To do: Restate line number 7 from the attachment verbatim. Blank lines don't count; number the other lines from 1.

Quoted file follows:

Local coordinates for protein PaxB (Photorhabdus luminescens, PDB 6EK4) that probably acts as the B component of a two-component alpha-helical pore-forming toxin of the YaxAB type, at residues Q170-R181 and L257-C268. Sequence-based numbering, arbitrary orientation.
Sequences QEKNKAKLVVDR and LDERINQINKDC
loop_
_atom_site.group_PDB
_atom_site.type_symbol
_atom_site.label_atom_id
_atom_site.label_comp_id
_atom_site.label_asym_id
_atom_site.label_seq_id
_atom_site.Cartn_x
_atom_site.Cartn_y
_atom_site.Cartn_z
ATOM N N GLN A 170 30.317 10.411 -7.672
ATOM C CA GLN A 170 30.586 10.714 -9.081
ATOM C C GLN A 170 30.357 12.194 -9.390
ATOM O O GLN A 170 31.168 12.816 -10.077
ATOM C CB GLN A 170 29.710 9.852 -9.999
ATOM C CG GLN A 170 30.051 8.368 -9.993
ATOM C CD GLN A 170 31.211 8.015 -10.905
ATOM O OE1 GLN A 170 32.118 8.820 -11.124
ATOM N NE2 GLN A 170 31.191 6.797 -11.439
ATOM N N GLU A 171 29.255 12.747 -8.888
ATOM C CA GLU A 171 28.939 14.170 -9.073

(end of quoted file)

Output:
_atom_site.label_comp_id